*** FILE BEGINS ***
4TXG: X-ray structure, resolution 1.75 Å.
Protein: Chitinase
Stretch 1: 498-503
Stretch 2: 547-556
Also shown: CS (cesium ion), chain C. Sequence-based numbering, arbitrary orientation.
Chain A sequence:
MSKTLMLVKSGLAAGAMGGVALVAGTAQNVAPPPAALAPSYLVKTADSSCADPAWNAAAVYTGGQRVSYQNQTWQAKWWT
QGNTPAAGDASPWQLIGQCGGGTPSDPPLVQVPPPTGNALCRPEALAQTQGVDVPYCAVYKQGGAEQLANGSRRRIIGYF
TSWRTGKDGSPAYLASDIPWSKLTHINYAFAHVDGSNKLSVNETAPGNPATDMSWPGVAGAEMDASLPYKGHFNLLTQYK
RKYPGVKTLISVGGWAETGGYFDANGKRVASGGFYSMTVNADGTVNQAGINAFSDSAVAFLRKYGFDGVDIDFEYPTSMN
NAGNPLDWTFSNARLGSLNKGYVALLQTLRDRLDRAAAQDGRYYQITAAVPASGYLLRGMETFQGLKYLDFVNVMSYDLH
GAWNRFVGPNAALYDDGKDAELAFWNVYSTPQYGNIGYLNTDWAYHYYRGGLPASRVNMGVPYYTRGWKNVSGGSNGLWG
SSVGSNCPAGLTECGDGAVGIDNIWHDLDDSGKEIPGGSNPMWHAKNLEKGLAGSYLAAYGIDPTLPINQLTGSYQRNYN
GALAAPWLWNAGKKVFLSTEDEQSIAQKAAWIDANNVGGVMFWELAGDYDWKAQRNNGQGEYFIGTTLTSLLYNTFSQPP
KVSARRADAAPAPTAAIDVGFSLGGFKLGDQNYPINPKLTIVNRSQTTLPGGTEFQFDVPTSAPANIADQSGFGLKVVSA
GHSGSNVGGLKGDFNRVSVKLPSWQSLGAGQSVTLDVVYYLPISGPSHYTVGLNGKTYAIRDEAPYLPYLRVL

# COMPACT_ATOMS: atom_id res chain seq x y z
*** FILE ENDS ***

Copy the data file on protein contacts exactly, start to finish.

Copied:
4TXG: X-ray structure, resolution 1.75 Å.
Protein: Chitinase
Stretch 1: 498-503
Stretch 2: 547-556
Also shown: CS (cesium ion), chain C. Sequence-based numbering, arbitrary orientation.
Chain A sequence:
MSKTLMLVKSGLAAGAMGGVALVAGTAQNVAPPPAALAPSYLVKTADSSCADPAWNAAAVYTGGQRVSYQNQTWQAKWWT
QGNTPAAGDASPWQLIGQCGGGTPSDPPLVQVPPPTGNALCRPEALAQTQGVDVPYCAVYKQGGAEQLANGSRRRIIGYF
TSWRTGKDGSPAYLASDIPWSKLTHINYAFAHVDGSNKLSVNETAPGNPATDMSWPGVAGAEMDASLPYKGHFNLLTQYK
RKYPGVKTLISVGGWAETGGYFDANGKRVASGGFYSMTVNADGTVNQAGINAFSDSAVAFLRKYGFDGVDIDFEYPTSMN
NAGNPLDWTFSNARLGSLNKGYVALLQTLRDRLDRAAAQDGRYYQITAAVPASGYLLRGMETFQGLKYLDFVNVMSYDLH
GAWNRFVGPNAALYDDGKDAELAFWNVYSTPQYGNIGYLNTDWAYHYYRGGLPASRVNMGVPYYTRGWKNVSGGSNGLWG
SSVGSNCPAGLTECGDGAVGIDNIWHDLDDSGKEIPGGSNPMWHAKNLEKGLAGSYLAAYGIDPTLPINQLTGSYQRNYN
GALAAPWLWNAGKKVFLSTEDEQSIAQKAAWIDANNVGGVMFWELAGDYDWKAQRNNGQGEYFIGTTLTSLLYNTFSQPP
KVSARRADAAPAPTAAIDVGFSLGGFKLGDQNYPINPKLTIVNRSQTTLPGGTEFQFDVPTSAPANIADQSGFGLKVVSA
GHSGSNVGGLKGDFNRVSVKLPSWQSLGAGQSVTLDVVYYLPISGPSHYTVGLNGKTYAIRDEAPYLPYLRVL

# COMPACT_ATOMS: atom_id res chain seq x y z